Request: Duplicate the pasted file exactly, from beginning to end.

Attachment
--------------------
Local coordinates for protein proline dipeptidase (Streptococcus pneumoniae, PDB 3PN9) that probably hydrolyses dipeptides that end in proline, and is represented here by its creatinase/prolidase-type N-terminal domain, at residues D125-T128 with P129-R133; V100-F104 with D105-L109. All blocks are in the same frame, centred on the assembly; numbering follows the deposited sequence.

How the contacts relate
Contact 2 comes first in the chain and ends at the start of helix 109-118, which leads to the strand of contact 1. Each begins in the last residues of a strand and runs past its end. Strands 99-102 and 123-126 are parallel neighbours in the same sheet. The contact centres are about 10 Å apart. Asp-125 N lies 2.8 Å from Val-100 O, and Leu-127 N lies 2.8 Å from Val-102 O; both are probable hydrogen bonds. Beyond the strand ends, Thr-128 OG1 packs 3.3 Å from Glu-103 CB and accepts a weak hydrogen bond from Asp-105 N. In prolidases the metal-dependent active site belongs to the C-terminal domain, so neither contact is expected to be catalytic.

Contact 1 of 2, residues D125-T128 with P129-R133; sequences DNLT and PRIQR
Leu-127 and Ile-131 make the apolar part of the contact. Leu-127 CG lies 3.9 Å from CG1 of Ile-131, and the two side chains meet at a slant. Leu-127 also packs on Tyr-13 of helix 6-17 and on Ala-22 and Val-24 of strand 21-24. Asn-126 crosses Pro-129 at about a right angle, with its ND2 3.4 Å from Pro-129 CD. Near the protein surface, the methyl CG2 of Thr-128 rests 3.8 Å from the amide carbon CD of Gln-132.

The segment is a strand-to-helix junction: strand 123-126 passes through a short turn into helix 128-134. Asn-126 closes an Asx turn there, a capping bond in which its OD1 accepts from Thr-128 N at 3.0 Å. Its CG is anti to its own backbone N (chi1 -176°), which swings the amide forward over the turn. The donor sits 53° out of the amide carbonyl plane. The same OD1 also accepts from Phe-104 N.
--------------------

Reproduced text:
Local coordinates for protein proline dipeptidase (Streptococcus pneumoniae, PDB 3PN9) that probably hydrolyses dipeptides that end in proline, and is represented here by its creatinase/prolidase-type N-terminal domain, at residues D125-T128 with P129-R133; V100-F104 with D105-L109. All blocks are in the same frame, centred on the assembly; numbering follows the deposited sequence.

How the contacts relate
Contact 2 comes first in the chain and ends at the start of helix 109-118, which leads to the strand of contact 1. Each begins in the last residues of a strand and runs past its end. Strands 99-102 and 123-126 are parallel neighbours in the same sheet. The contact centres are about 10 Å apart. Asp-125 N lies 2.8 Å from Val-100 O, and Leu-127 N lies 2.8 Å from Val-102 O; both are probable hydrogen bonds. Beyond the strand ends, Thr-128 OG1 packs 3.3 Å from Glu-103 CB and accepts a weak hydrogen bond from Asp-105 N. In prolidases the metal-dependent active site belongs to the C-terminal domain, so neither contact is expected to be catalytic.

Contact 1 of 2, residues D125-T128 with P129-R133; sequences DNLT and PRIQR
Leu-127 and Ile-131 make the apolar part of the contact. Leu-127 CG lies 3.9 Å from CG1 of Ile-131, and the two side chains meet at a slant. Leu-127 also packs on Tyr-13 of helix 6-17 and on Ala-22 and Val-24 of strand 21-24. Asn-126 crosses Pro-129 at about a right angle, with its ND2 3.4 Å from Pro-129 CD. Near the protein surface, the methyl CG2 of Thr-128 rests 3.8 Å from the amide carbon CD of Gln-132.

The segment is a strand-to-helix junction: strand 123-126 passes through a short turn into helix 128-134. Asn-126 closes an Asx turn there, a capping bond in which its OD1 accepts from Thr-128 N at 3.0 Å. Its CG is anti to its own backbone N (chi1 -176°), which swings the amide forward over the turn. The donor sits 53° out of the amide carbonyl plane. The same OD1 also accepts from Phe-104 N.